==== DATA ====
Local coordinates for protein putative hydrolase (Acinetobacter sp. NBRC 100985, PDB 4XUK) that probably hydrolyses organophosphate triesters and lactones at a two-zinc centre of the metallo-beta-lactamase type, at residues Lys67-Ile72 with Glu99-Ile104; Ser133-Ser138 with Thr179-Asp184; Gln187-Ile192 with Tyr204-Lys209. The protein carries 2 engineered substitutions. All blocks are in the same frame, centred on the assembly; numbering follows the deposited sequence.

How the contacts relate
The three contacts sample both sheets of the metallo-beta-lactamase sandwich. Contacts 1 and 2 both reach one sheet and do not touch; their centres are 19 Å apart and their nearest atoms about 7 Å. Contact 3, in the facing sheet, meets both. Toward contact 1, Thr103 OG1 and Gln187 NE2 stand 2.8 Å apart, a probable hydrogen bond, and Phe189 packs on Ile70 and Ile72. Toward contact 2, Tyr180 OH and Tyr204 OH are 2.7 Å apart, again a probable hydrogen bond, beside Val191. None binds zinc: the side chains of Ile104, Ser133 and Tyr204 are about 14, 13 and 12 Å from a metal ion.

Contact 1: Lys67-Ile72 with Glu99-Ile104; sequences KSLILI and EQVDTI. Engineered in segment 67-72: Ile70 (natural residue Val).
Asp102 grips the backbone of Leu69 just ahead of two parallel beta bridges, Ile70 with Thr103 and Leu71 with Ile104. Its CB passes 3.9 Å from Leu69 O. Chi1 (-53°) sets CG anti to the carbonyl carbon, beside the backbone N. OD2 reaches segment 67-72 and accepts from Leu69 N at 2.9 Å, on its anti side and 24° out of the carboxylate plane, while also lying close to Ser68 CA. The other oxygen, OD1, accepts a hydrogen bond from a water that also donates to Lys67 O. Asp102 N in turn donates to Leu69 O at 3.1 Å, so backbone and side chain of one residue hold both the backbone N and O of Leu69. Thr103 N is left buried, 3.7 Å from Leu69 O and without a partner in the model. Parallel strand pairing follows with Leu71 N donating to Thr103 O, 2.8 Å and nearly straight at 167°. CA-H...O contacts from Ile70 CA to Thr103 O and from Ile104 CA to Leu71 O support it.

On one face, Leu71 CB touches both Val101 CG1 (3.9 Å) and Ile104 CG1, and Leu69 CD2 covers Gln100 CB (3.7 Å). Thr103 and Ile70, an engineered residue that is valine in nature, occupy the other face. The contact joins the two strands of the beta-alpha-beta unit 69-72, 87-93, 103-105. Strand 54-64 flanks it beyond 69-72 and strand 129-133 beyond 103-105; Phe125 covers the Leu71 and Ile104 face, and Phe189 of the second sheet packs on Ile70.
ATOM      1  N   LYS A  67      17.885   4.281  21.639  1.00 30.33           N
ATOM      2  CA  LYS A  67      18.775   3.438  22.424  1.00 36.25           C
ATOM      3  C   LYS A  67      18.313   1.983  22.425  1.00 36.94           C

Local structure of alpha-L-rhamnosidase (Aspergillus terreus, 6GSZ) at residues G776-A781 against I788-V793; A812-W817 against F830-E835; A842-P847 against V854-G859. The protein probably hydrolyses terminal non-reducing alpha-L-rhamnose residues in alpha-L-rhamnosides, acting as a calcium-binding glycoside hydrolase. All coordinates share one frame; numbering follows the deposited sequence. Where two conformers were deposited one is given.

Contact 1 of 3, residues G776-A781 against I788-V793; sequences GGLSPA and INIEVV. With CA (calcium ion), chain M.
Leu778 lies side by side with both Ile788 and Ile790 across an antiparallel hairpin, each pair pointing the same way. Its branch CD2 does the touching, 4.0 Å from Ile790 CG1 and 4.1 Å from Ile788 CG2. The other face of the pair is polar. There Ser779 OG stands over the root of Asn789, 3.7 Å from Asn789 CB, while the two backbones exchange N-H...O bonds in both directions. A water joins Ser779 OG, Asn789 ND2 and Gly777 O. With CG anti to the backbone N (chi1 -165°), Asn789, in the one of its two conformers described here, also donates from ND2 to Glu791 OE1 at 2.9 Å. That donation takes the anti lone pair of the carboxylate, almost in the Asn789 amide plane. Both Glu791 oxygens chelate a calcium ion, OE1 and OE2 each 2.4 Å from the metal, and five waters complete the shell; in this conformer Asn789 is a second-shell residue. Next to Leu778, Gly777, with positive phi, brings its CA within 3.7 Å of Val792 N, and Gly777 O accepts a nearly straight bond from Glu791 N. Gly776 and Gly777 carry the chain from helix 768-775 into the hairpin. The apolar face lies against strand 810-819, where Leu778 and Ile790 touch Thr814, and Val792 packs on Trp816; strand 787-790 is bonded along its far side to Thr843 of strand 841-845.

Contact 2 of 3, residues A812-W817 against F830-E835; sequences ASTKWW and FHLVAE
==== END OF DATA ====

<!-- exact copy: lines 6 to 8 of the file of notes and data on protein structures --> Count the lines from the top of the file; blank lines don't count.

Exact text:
On one face, Leu71 CB touches both Val101 CG1 (3.9 Å) and Ile104 CG1, and Leu69 CD2 covers Gln100 CB (3.7 Å). Thr103 and Ile70, an engineered residue that is valine in nature, occupy the other face. The contact joins the two strands of the beta-alpha-beta unit 69-72, 87-93, 103-105. Strand 54-64 flanks it beyond 69-72 and strand 129-133 beyond 103-105; Phe125 covers the Leu71 and Ile104 face, and Phe189 of the second sheet packs on Ile70.
ATOM      1  N   LYS A  67      17.885   4.281  21.639  1.00 30.33           N
ATOM      2  CA  LYS A  67      18.775   3.438  22.424  1.00 36.25           C